By Theodore N. Beitchman

Here’s what I know about Sixers coach Brett Brown getting the go-slip and not the pink slip for 2019-20:

— He was never in jeopardy of losing his job, especially considering that the team did better in the postseason this season than last season.

— The Sixers, especially managing partner Josh Harris, do a piss-poor job of communicating.

If you get all of your “information” by searching the Net for facts and factoids you were convinced that Brown was a goner.

That’s what happens if you exist solely within the Twitterverse in which anyone with an opinion can express it and gain followers creating a phony meme.

We exist in the real world, in which real people are quoted by real reporters and extrapolations are made.

By now you should know that the only opinions that matter are those of the decision-makers. And Harris and GM Elton Brand never were quoted anywhere this season negatively addressing Brown’s job status.

Harris did make some comments in March and then before the Nets series about his expectations for the team — but crickets about Brown’s job security.

I write this even though this site posted a report from the New York Times’ stellar NBA reporter Marc Stein that said Brown would be gone if the Sixers didn’t make the NBA Eastern finals, which as you may know they did not.

Stein ran a mea culpa because his sources — unidentified and unquoted NBA execs — were wrong and, we posted that yesterday.

I bet you won’t see any corrections from dimwits like Howard Eskin, Angelo Cataldi, Crossing Broad — especially on Crossing Broad, which approaches sports and especially the Sixers as if they were a movie review for Rotten Tomatoes with no depth and no context — and Phily.com which hinted at and outright reported that Brown was a goner. As late as today, columnist Bob Ford is throwing shade at Harris and Brand’s version of events.

No one stoked the Brown Will Go If meme more than Mikey Miss, which is surprising because Mike Missanelli and Tyrone Johnson are both NBA-heads and very level-headed.

(Not so surprising considering Mikey and Sal Paolantonio concocted the “Do the Trade” campaign out of whole cloth back in 2014 when Marcus Mariota was available at QB for the Eagles.)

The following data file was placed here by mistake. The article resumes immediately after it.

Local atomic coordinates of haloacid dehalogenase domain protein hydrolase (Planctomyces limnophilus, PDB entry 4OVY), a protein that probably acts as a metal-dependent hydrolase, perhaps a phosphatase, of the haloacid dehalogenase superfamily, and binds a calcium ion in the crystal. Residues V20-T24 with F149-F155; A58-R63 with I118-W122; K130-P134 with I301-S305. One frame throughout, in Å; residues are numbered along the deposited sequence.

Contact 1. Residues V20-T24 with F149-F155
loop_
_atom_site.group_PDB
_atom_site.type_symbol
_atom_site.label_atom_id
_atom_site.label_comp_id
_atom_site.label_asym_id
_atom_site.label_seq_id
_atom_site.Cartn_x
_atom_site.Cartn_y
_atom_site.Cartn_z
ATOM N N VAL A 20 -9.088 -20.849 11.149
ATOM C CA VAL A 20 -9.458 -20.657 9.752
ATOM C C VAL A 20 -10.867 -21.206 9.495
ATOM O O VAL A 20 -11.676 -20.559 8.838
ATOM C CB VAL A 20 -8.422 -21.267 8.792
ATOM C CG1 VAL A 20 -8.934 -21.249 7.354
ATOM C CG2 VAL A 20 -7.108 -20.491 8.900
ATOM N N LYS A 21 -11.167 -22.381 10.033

I thought Brown did a good job this season, especially when you consider that he had to adjust twice after the major trades for Jimmy Butler and then Tobias Harris. It may seem easy to coach up new good players who show up in November and February, but it is not.

Also, in the Eastern semis last season Brown was woefully outcoached by the Celtics’ Brad Stevens. This season, Brown outcoached the Nets’ Kenny Atkinson and more than held his own against the Raptors’ Nick Nurse.

He made smart adjustments after losing game 1 against the Nets and game 1 against the Raps, which is the sign of a good coach.

I still have a problem with his offensive sets, especially his play-calling. Witness game 7, when he called a timeout with the game tied at 85 and 3:13 left. He drew up a play and the Sixers couldn’t get a shot off in 24 seconds.

That’s coaching malpractice.

I expect the Sixers to re-sign free agents Butler and Harris and to develop Zaire Smith as useful bench player, joining James Ennis and Mike Scott. I also expect them to draft or sign a back-up center who can spell Joel Embiid for more than 8-10 minutes, which is all Boban Marjanovic could do.

The Sixers made demonstrable progress this season:

They lost in a gut-wrenching seventh game on a four-bounce buzzer-beater by Kawhi Leonard, one of the best players in the NBA.

Last season they were zipped in five by the dreaded Celtics in the same round.

And if you don’t think that’s progress, ask Brad Stevens, the former genius whose Celtics went down in 5 to the Bucks.